Despite being the fourth most populous area in the UK, Leeds has a multitude of green spaces just waiting to be explored. And opportunities to escape the hustle and bustle of city life are closer than you may think, with parkland, woodland and wetland areas surrounding the city centre on all sides. Even a walk from Headingley to the university campus can encompass the green spaces of Woodhouse Moor, and by venturing just a little further, even better sights and experiences can be accessed. Chances to get stuck into viewing and conserving the wildlife and green spaces of Leeds on a budget are bountiful, and certainly worth taking advantage of.
Woodhouse Ridge, The Hollies, and the Meanwood Valley Trail
For most students the closest of these areas would be Woodhouse Ridge, bordered by Headingley and Woodhouse, and with multiple access points from both. The Ridge as it is locally known is a thin strip of woodland overlooking Meanwood valley, offering a quick and easy escape from the busy streets it lies so close to. Despite this proximity to the busy Otley Road, Woodhouse Ridge is a great place to visit for a bit of peace and quiet, and with a bit of luck spot some interesting species. The Ridge is no stranger to more experienced members of the ConVols, as we often join the Woodhouse Ridge Action Group, to aid their efforts in maintaining the Ridge allowing it to be utilised by the whole community.
Another area near to most students, especially those in Oxley Halls, and not unfamiliar to experienced ColVols is The Hollies. Located just beyond Headingley, and also within Meanwood valley, The Hollies is a mixture of woodland and botanic gardens, great for exploring all year round. The area is managed by the Friends of the Hollies, another group with which ConVols often collaborate with.
Both Woodhouse Ridge and The Hollies are features of the Meanwood Valley Trail, which has its beginnings on Woodhouse Moor and leads all the way up to Golden Acre Park. The trail is perfect for anybody wanting a day out in the countryside without having to pay for transport, as the majority of the route takes in parks and woodland areas. The ConVols organise an annual walk along the trail, which this year takes place on the 17thNovember.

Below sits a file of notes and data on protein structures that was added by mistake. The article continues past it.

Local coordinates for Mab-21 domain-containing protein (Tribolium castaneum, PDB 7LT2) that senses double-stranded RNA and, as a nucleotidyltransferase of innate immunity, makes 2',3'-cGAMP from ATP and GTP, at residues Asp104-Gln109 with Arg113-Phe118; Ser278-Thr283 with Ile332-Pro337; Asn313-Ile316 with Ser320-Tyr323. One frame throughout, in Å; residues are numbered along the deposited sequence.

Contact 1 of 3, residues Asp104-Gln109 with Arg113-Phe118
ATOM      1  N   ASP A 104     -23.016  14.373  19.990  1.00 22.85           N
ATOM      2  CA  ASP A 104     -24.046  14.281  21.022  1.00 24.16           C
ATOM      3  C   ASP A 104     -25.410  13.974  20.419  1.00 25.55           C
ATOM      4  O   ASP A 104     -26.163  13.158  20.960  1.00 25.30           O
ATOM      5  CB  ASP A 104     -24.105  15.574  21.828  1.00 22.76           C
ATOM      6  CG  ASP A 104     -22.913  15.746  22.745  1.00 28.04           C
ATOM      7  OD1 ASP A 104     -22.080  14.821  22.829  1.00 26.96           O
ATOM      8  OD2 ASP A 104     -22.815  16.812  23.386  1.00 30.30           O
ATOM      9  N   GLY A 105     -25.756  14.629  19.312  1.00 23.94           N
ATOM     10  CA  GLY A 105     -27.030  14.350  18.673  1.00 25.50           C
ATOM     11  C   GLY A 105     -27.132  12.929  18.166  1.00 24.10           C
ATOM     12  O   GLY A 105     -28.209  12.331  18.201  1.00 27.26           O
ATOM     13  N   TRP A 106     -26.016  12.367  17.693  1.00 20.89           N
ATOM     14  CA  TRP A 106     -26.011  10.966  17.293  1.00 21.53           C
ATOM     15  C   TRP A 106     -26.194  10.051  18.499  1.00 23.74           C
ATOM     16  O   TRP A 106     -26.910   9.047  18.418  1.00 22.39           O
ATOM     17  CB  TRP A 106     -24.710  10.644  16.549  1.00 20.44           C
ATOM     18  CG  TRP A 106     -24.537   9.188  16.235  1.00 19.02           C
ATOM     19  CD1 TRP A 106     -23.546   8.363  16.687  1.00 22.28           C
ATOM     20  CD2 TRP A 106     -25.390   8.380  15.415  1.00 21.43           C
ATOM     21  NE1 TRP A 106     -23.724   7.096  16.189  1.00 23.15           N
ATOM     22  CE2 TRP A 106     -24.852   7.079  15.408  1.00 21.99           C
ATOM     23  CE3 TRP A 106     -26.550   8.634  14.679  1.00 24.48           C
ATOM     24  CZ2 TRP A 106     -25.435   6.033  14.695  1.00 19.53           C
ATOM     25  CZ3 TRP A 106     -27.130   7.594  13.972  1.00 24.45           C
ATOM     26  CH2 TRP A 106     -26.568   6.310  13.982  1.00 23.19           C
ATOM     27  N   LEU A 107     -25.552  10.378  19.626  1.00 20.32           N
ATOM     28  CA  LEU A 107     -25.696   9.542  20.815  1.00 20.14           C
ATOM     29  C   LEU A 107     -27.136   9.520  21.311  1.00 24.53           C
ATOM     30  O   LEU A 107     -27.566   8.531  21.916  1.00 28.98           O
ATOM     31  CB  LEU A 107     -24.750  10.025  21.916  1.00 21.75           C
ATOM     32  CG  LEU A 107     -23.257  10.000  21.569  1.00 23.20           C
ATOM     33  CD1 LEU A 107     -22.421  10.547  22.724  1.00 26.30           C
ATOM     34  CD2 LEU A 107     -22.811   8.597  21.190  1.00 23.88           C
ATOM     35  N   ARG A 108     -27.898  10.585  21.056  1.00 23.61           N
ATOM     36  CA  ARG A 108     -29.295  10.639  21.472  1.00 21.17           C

Hollybush Conservation Centre
For those who want to really get stuck into conservation during their time at Leeds, not just with the ConVols, there are a number of great choices available with little travelling required. The Conservation Volunteers, are a great charity and have two sites in Leeds, the nearest of which is The Hollybush Conservation Centre in Kirkstall. The Conservation Volunteers always have opportunities to help out with no experience required to join. The work they carry out is varied and always rewarding, ranging from walks to hands on conservation activity, as well as training and workshop activities.
Rodley Nature Reserve
Slightly further afield, but still only a short bus or bike ride away is Rodley Nature Reserve. The reserve is set within a bend of the River Aire and encompasses a range of habitats, including wetlands, grasslands, and woodlands. Volunteer days are on Mondays and Fridays, and there is always some rewarding work to be done, no matter what conservation experience you have, time spent here always leaves you with that little bit more. The Reserve recently won the Countryfile Reserve of the Year Award, a huge source of pride for anyone who volunteers their time to help out. On Wednesdays and weekends the Reserve is open to the public and is well worth a visit with a huge range of plant, and animal species to be discovered. For anyone not available on Mondays or Fridays, these days still offer a chance to volunteer in the visitor centre or as a source of information for visitors.
RSPB St Aidan’s
For those feeling a little bit more adventurous, the RSPB St Aidan’s Reserve in the South West of Leeds is a wonderful place for either volunteering or just for a visit. The journey here is slightly trickier than Rodley but can certainly be worth it with stunning scenery on offer. The RSPB St Aidan’s website offers useful information on how to get there and what you can expect once you arrive.
Golden Acre and Roundhay Park
For those who want a more relaxed day out, the Leeds area has numerous public parks to visit including Golden Acre Park and Roundhay Park, both easily accessed by bus and well worth the visit. Golden Acre contains beautifully managed gardens, and various national plant collections. Roundhay Park offers an array of activities set within its 700 acres of award winning parkland, with tennis courts, boating ponds, and woodland walks. Any trip to Roundhay wouldn’t be complete without visiting Tropical World, home to a large array of tropical plants and animals. A tour around the attraction gives visitors the chance to see butterflies, tropical fish, meerkats, and a whole host of other amazing animals.
These sites are all great starting points for the exploration of Leeds wildlife and conservation, and for getting to know the real Leeds.